It has become quite clear that Ghana is not being managed by anybody. Period! The President seems to do his own thing and the Ministers do theirs! At best they would deliver speeches at functions and no solutions offered for societal problems! Roads are filled with potholes in even the capital city, and those that should take 6 months are taking over 6 years to build, if ever completed. Ministers and City Chief executives seem to have no clue and no concern! In this case does subdividing the nation into small pieces help? Is that the solution? Did it ever occur to anybody up there that delegation and training is part of management? And that the more people reporting directly to you, the more difficult and time consuming it takes to manage?
This writer moved back home after 41 years in America and the only reason, as I mention on our GLU forum, is a Karmic responsibility to return and offer any help I can to manage and push our society in non-partisan manner. We have to move forward! Ghanaians are simply too smart and too talented, as I have found out, to be left behind in the dust of civilization! All what we need to do is learn to manage and our leaders learn to lead! Period!
Let us get it clear! The job of Leadership and management do not get easier simply because you subdivided the nation further among people who may not even have adequate assets and competencies or tax base to compete and build their own infrastructures from their tax base. In Real Estate law developed in Britain since 1098 under William the conqueror, a ten mile square can be considered a town-hood. Why can’t the small towns in areas such as Nkwatia, Abetifi, Pepease that are only 3 miles apart be consolidated into one town? Similar things can be done in the North to find a large tax base with common facilities such as police, fire services, schools and transportation systems. That is how you build a city and a nation! That is how democratic governance was started in ancient Athens in 587BC! And that is how it is done in places like America today – for people to elect their own city council and empower them to collect taxes and design a budget and manage affairs for the people! If an area is large, you have more people to be in the District or city council. You don’t further divide them! You need people and businesses as a tax base, not the bare land! 1.8 Million population is not much for a tax base for a Region to further subdivide it! This is the only way that has been tested now to work under a democracy. Let’s stop the trial and error, appointment of more Ministers and subdividing our nation further when we don’t even have the funds, and with the hope that it will be easier to manage. Wrong! No! Please!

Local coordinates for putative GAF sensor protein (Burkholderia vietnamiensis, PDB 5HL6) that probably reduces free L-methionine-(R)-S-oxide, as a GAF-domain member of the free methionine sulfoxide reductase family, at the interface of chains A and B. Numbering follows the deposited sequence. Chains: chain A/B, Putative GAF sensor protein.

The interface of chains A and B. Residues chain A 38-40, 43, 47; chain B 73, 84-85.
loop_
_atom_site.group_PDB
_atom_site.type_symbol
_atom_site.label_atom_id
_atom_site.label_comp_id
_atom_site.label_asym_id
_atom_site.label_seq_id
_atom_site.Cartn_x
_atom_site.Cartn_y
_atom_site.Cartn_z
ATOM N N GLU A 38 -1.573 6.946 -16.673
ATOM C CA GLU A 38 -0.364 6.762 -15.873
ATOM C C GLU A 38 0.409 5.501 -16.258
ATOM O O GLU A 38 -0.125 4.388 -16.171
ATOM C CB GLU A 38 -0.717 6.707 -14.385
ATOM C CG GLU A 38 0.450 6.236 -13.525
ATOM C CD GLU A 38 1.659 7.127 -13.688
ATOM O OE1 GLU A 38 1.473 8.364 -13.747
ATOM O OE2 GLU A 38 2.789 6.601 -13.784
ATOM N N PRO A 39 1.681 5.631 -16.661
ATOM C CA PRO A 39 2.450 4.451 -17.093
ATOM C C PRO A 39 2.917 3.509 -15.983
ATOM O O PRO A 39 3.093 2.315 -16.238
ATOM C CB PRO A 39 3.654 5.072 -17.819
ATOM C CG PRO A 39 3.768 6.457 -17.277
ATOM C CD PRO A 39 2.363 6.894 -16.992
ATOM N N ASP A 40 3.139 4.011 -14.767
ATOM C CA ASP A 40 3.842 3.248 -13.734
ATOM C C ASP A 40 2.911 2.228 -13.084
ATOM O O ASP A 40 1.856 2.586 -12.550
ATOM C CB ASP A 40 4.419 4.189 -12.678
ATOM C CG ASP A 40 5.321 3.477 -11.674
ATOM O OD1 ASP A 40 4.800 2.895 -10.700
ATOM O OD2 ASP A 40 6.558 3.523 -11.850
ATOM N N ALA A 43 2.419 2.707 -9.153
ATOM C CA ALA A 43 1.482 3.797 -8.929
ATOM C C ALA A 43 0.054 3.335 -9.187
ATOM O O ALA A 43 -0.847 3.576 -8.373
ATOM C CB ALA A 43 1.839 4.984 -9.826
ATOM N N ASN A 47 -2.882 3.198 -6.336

Dr. Kwaku A. Danso (email: email@example.com) East Legon, Accra, Ghana